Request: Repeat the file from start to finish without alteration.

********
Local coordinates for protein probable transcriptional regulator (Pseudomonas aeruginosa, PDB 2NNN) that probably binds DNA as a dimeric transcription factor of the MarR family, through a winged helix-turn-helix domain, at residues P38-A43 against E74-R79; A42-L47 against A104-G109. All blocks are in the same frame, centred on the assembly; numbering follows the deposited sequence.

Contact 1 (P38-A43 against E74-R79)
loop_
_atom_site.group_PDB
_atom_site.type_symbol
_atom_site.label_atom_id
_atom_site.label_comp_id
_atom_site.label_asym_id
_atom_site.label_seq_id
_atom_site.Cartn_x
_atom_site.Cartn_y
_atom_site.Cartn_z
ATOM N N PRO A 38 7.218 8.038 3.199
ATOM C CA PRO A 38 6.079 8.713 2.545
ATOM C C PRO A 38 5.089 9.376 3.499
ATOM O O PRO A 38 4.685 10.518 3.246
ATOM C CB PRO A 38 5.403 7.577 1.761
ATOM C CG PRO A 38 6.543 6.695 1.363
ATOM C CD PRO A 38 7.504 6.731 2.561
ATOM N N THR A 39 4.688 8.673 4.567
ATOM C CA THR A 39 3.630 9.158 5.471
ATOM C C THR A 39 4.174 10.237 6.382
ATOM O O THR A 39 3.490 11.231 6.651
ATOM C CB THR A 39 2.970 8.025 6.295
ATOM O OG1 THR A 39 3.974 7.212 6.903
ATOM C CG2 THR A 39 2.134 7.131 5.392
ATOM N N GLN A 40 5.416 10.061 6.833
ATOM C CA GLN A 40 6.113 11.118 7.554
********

Local coordinates for protein probable transcriptional regulator (Pseudomonas aeruginosa, PDB 2NNN) that probably binds DNA as a dimeric transcription factor of the MarR family, through a winged helix-turn-helix domain, at residues P38-A43 against E74-R79; A42-L47 against A104-G109. All blocks are in the same frame, centred on the assembly; numbering follows the deposited sequence.

Contact 1 (P38-A43 against E74-R79)
loop_
_atom_site.group_PDB
_atom_site.type_symbol
_atom_site.label_atom_id
_atom_site.label_comp_id
_atom_site.label_asym_id
_atom_site.label_seq_id
_atom_site.Cartn_x
_atom_site.Cartn_y
_atom_site.Cartn_z
ATOM N N PRO A 38 7.218 8.038 3.199
ATOM C CA PRO A 38 6.079 8.713 2.545
ATOM C C PRO A 38 5.089 9.376 3.499
ATOM O O PRO A 38 4.685 10.518 3.246
ATOM C CB PRO A 38 5.403 7.577 1.761
ATOM C CG PRO A 38 6.543 6.695 1.363
ATOM C CD PRO A 38 7.504 6.731 2.561
ATOM N N THR A 39 4.688 8.673 4.567
ATOM C CA THR A 39 3.630 9.158 5.471
ATOM C C THR A 39 4.174 10.237 6.382
ATOM O O THR A 39 3.490 11.231 6.651
ATOM C CB THR A 39 2.970 8.025 6.295
ATOM O OG1 THR A 39 3.974 7.212 6.903
ATOM C CG2 THR A 39 2.134 7.131 5.392
ATOM N N GLN A 40 5.416 10.061 6.833
ATOM C CA GLN A 40 6.113 11.118 7.554